Inadequate language skills
- Has limited vocabulary, or has difficulty retrieving the right words for the situation
- Has trouble with topic selection
- Talks around a topic, providing extraneous, less critical information in response to a question
- When asked to expand on something, is more likely to repeat rather than clarify his or her point
- In conversation, is more likely than peers to rely on gestures
- Is unsure when to end a conversation.
Inaccurate perceptions about social status
- Has difficulty knowing how he or she fits in to a peer group, which often results in "hanging back," being passive or "sticking out" in a crowd for trying too hard to belong
- Has limited success getting noticed in positive ways within a peer group
- Is perceived as less popular and therefore more frequently rejected or ignored by peers - sometimes resulting in further self-imposed isolation.
Inaccurate perceptions about ability to effect change
- Believes that outcomes are controlled by external influences (luck, chance, fate) rather than as a result of his or her own efforts
- Assumes a posture of "learned helplessness:" believes that because he or she struggled with something in the past, there is little they can do to change a negative outcome in the future, so they stop trying and hope for the best.
What Strategies Help Build Self-Esteem and Confidence?
In their book, The Power of Resilience: Achieving Balance, Confidence and Personal Strength in Your Life, Dr. Robert Brooks and Dr. Sam Goldstein offer parents guideposts to help children and adolescents develop the strength and skills they need to cope successfully with the challenges they face. Here are some key things, adapted from the book, that parents can do to help:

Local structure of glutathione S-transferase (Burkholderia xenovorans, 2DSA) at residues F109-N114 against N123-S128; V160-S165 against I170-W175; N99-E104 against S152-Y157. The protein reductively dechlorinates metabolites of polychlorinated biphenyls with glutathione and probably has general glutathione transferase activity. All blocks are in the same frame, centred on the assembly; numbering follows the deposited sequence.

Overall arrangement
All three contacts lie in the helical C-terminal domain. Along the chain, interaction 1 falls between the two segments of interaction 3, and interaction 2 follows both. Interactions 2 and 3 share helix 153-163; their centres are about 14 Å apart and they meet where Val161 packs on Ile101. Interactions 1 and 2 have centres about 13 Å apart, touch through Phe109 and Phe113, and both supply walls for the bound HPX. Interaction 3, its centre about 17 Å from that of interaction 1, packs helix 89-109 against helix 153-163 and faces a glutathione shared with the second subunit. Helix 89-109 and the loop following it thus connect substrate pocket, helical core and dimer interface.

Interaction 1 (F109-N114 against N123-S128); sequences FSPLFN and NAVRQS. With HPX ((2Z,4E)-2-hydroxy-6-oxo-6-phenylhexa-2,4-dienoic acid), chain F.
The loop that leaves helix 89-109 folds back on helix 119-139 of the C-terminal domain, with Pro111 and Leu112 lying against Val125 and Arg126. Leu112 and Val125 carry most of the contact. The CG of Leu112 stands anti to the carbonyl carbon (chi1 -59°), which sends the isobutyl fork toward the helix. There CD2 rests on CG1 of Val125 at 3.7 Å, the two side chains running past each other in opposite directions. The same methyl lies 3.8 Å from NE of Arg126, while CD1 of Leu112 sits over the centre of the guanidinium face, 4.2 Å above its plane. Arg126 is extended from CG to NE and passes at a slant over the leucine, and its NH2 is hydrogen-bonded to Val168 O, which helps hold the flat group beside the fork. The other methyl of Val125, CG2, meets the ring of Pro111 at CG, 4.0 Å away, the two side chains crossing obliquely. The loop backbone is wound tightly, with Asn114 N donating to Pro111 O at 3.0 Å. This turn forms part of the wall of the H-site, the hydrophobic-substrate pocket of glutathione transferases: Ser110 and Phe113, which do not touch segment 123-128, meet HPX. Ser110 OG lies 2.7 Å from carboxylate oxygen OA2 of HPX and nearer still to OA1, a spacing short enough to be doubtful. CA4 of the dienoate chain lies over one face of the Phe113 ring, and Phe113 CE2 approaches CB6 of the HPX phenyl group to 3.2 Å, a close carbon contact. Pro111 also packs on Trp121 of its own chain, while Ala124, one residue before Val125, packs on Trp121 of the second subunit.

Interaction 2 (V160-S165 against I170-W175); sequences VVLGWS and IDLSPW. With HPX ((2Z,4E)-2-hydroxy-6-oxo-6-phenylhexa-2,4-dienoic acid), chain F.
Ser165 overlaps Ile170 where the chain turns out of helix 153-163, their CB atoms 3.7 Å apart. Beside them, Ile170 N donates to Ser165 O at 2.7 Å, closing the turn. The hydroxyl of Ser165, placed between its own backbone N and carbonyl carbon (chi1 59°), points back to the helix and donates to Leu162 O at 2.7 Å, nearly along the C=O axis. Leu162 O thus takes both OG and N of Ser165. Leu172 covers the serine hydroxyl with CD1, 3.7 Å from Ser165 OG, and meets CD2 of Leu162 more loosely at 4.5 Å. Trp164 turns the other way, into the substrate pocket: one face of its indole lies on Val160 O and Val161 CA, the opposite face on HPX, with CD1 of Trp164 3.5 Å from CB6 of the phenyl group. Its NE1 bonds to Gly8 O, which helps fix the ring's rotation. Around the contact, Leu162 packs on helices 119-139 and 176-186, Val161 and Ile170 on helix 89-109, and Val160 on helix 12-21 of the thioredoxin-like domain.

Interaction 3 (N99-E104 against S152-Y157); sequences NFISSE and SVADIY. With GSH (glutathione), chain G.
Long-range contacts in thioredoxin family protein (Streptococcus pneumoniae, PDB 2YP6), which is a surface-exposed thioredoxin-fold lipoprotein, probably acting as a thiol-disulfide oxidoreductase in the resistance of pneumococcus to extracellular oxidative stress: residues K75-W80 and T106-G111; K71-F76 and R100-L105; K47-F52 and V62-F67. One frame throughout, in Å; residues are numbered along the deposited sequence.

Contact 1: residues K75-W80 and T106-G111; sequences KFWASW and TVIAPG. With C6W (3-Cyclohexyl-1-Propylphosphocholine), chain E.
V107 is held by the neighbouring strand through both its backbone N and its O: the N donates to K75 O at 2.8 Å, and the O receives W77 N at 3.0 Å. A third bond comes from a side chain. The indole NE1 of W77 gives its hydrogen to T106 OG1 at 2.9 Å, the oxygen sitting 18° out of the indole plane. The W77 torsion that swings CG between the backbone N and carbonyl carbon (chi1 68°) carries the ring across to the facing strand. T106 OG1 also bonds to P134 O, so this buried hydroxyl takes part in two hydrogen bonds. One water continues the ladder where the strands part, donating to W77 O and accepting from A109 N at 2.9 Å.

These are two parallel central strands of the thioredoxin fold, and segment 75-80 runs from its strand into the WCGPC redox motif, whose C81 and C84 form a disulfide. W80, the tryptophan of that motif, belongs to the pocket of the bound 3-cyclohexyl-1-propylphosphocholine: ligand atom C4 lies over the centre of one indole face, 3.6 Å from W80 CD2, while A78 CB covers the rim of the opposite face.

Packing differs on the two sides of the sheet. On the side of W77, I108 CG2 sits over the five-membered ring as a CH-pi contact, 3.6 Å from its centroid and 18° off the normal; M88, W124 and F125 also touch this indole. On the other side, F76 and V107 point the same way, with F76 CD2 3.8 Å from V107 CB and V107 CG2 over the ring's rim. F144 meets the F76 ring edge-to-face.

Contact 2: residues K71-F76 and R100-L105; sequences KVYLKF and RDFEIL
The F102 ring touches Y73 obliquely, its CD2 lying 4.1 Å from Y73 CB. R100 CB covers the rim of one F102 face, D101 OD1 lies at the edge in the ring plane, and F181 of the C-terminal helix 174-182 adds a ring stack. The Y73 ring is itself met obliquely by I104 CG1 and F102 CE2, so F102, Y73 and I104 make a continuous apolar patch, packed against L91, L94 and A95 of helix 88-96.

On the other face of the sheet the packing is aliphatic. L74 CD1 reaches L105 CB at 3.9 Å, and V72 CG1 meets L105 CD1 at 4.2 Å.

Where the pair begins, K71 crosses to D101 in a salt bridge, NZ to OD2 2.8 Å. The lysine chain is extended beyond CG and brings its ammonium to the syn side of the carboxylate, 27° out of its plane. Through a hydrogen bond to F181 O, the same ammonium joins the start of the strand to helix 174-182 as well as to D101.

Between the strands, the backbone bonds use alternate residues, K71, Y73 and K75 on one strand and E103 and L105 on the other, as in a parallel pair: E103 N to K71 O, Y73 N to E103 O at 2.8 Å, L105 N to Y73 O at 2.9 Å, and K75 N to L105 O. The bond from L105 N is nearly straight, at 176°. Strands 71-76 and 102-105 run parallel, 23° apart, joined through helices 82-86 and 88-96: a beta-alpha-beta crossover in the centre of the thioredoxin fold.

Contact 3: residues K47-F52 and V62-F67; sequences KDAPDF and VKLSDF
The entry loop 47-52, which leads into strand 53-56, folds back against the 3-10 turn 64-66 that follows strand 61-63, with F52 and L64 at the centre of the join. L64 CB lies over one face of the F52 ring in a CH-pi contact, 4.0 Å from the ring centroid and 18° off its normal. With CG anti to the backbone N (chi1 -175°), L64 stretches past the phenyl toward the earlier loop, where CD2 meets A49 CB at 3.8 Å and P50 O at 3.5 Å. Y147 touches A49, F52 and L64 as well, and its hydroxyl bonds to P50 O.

- Be empathetic. See the world through your children's eyes.
- Communicate with respect. Don't interrupt or put them down; answer their questions.
- Give undivided attention. Children feel loved when we spend one-on-one time with them.
- Accept and love children for who they are. This will allow them to feel more secure in reaching out to others and learning how to solve problems.
- Give children a chance to contribute. This communicates your faith in their abilities and gives them a sense of responsibility.
- Treat mistakes as learning experiences. Children whose parents overreact to mistakes tend to avoid taking risks, then end up blaming others for their problems.
- Emphasize their strengths. A sense of accomplishment and pride give children the confidence to persevere when they face challenges.
- Let them solve problems and make decisions. Avoid telling children what to do; encourage them to come up with solutions to problems.
- Discipline to teach. Do not discipline in a way that intimidates or humiliates your child.
- Bos, Candace S. and Vaughn, Sharon.(1994). Strategies for Teaching Students with Learning and Behavior Problems. Needham Heights, MA: Allyn & Bacon.
- Osman, Betty B. (1982). The Social Side of Learning Disabilities. New York, NY: Random House.
- Osman, Betty B. (1997). Learning Disabilities and ADHD: A Family Guide to Living and Learning Together. New York, NY: Wiley & Sons.
- Raskind, Marshall H., et al. (1999). Patterns of Change and Predictors of Success in Individuals with Learning Disabilities: Results From a Twenty-Year Longitudinal Study. Learning Disabilities Research & Practice 14, 135-49.
- The Search Institute
- Levine, M. (2001). Jarvis Clutch - Social Spy. Cambridge, MA: Educators Publishing Service.
- Brooks, Robert and Goldstein, Sam. (2003) The Power of Resilience: Achieving Balance, Confidence and Personal Strength in Your Life. New York: Contemporary Books/McGraw Hill.
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Reprinted with the permission of the National Center for Learning Disabilities. © 1999-2009 National Center for Learning Disabilities, Inc. All Rights Reserved.